Lille, De l’Imprimerie de Pierre de Rache, à la Bible d’or, l’an 1615.
12mo [155 x 93 mm] of (13) ll., (1) bl. l., 588 pp., (1) bl. l. Tiny worm gallery in the blank lower margin of pp. 91 to 121, 143 to 163 and 553 to 588 not affecting the text, slightly brown paper. Full overlapping vellum, remains of ties, flat spine with handwritten manuscript. Contemporary binding.
Very rare “first edition of this facetious and amusing work against the vice of drunkenness and drunks”. (Vicaire, 62). Brunet, I, 626; Sommervogel, Bibliothèque de la Compagnie de Jésus, I, 834
“Volume containing singular dissertations. The book has been sought-after” (Rahir, La Bibliothèque de l’amateur, 304).
“Uncommun book” notices Brunet.
Born in Saint-Omer in 1571, Antoine de Balinghem joined the Jesuits from Southern Netherlands when he was 17, then was sent in Italy in Novellara to do his noviciate. Professor of philosophy in Douai then in Leuven, he was ordained priest in 1596 and spent the rest of his life teaching and translating various books from Italian and Spanish. He died in Lille on January 24th 1630.
The Après dinées are written in the form of dialogues on priggishness and drunkenness held between the author and various experts who bring their opinion on the matter of “Good drinking” and of “Good eating”. The points of view of a theologian, a canonist, a jurisconsult, a politician, a doctor, a philosopher and a historian are following one another. The two sins are analyzed, commented then praised or castigated under the expert look of seven characters. The author does not aim only the popular class, he also accuses the magistrate of compromising the city’s interests, the judge the ones of those due to be tried, the confessor of exposing himself, when drunk, to betray the secret of the confessional, etc.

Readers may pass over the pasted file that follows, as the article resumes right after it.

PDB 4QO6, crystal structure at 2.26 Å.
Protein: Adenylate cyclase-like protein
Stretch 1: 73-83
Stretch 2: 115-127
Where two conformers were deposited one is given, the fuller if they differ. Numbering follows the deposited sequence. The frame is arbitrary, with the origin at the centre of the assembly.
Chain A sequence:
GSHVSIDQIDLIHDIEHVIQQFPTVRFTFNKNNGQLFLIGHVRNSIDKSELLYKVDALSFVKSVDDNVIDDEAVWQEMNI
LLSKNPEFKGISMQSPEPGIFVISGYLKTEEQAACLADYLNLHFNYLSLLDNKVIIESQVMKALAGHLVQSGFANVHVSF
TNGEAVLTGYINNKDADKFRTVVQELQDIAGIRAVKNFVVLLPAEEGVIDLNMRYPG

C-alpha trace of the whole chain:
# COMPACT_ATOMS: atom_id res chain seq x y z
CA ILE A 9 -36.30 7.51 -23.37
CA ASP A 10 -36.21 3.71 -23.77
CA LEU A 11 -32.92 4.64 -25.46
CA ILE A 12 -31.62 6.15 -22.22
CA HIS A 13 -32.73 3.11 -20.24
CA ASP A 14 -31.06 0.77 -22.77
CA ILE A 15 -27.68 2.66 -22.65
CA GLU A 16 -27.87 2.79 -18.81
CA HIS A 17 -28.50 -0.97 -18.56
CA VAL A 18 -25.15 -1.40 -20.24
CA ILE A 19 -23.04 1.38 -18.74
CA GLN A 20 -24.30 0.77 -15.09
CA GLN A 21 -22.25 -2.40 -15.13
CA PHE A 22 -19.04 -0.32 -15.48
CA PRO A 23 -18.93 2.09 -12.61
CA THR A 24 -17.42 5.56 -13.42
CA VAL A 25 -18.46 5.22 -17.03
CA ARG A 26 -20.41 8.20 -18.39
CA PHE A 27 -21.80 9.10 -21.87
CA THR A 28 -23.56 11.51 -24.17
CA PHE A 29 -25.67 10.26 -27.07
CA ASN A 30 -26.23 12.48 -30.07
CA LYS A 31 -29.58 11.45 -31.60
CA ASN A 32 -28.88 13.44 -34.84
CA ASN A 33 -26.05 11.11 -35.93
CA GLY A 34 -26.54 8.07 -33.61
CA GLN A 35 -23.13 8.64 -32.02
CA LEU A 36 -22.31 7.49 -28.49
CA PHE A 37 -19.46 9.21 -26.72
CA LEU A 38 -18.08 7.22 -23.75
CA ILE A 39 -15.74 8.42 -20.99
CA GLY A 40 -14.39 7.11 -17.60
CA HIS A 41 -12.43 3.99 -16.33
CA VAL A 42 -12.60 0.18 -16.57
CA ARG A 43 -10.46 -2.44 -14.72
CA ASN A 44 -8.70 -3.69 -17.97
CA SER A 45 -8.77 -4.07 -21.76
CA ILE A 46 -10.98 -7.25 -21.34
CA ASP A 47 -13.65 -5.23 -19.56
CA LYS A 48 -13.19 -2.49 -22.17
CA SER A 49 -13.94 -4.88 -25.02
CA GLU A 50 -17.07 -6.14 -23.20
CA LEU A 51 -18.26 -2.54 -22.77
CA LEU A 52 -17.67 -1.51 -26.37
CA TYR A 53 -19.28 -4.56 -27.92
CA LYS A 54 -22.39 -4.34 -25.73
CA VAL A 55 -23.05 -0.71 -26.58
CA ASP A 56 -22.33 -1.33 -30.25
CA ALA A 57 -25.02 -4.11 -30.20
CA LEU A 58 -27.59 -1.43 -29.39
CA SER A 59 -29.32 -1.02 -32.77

“Very peculiar and significant document about the habits and customs of the Flemish populations in his time” (Oberlé).
An attractive copy in pure contemporary binding.
Engraved ex-libris bearing the motto Beatus homo quem tu erudieris Domine and the initials “A.L.S.” on the paste-down.